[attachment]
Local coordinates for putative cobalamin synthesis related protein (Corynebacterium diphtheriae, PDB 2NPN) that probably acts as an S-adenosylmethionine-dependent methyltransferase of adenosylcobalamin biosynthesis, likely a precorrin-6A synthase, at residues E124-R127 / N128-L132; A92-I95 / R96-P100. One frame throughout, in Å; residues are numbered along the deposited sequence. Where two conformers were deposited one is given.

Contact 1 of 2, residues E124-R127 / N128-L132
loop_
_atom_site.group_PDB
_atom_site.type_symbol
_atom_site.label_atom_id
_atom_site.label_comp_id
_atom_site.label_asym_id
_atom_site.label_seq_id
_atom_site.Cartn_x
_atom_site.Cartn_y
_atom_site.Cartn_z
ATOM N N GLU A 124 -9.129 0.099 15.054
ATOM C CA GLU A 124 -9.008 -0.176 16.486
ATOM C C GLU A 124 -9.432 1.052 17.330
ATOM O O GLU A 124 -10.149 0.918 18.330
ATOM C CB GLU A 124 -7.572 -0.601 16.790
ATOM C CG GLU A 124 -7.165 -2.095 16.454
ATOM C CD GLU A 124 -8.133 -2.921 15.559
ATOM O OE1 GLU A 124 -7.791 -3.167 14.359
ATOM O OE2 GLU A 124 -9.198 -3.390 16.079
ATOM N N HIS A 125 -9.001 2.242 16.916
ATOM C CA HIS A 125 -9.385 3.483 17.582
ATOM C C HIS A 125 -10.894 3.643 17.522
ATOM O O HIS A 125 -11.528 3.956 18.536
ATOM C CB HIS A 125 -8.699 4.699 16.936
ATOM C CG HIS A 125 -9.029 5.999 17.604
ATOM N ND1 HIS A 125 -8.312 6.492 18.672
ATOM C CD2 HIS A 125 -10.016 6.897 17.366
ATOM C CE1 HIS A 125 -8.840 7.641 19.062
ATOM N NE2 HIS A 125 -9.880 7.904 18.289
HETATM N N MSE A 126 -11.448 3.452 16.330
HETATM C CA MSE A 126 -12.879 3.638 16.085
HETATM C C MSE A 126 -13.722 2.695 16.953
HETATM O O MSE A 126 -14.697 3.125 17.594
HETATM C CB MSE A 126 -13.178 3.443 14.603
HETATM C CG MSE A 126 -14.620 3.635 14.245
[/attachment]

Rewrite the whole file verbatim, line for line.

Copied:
Local coordinates for putative cobalamin synthesis related protein (Corynebacterium diphtheriae, PDB 2NPN) that probably acts as an S-adenosylmethionine-dependent methyltransferase of adenosylcobalamin biosynthesis, likely a precorrin-6A synthase, at residues E124-R127 / N128-L132; A92-I95 / R96-P100. One frame throughout, in Å; residues are numbered along the deposited sequence. Where two conformers were deposited one is given.

Contact 1 of 2, residues E124-R127 / N128-L132
loop_
_atom_site.group_PDB
_atom_site.type_symbol
_atom_site.label_atom_id
_atom_site.label_comp_id
_atom_site.label_asym_id
_atom_site.label_seq_id
_atom_site.Cartn_x
_atom_site.Cartn_y
_atom_site.Cartn_z
ATOM N N GLU A 124 -9.129 0.099 15.054
ATOM C CA GLU A 124 -9.008 -0.176 16.486
ATOM C C GLU A 124 -9.432 1.052 17.330
ATOM O O GLU A 124 -10.149 0.918 18.330
ATOM C CB GLU A 124 -7.572 -0.601 16.790
ATOM C CG GLU A 124 -7.165 -2.095 16.454
ATOM C CD GLU A 124 -8.133 -2.921 15.559
ATOM O OE1 GLU A 124 -7.791 -3.167 14.359
ATOM O OE2 GLU A 124 -9.198 -3.390 16.079
ATOM N N HIS A 125 -9.001 2.242 16.916
ATOM C CA HIS A 125 -9.385 3.483 17.582
ATOM C C HIS A 125 -10.894 3.643 17.522
ATOM O O HIS A 125 -11.528 3.956 18.536
ATOM C CB HIS A 125 -8.699 4.699 16.936
ATOM C CG HIS A 125 -9.029 5.999 17.604
ATOM N ND1 HIS A 125 -8.312 6.492 18.672
ATOM C CD2 HIS A 125 -10.016 6.897 17.366
ATOM C CE1 HIS A 125 -8.840 7.641 19.062
ATOM N NE2 HIS A 125 -9.880 7.904 18.289
HETATM N N MSE A 126 -11.448 3.452 16.330
HETATM C CA MSE A 126 -12.879 3.638 16.085
HETATM C C MSE A 126 -13.722 2.695 16.953
HETATM O O MSE A 126 -14.697 3.125 17.594
HETATM C CB MSE A 126 -13.178 3.443 14.603
HETATM C CG MSE A 126 -14.620 3.635 14.245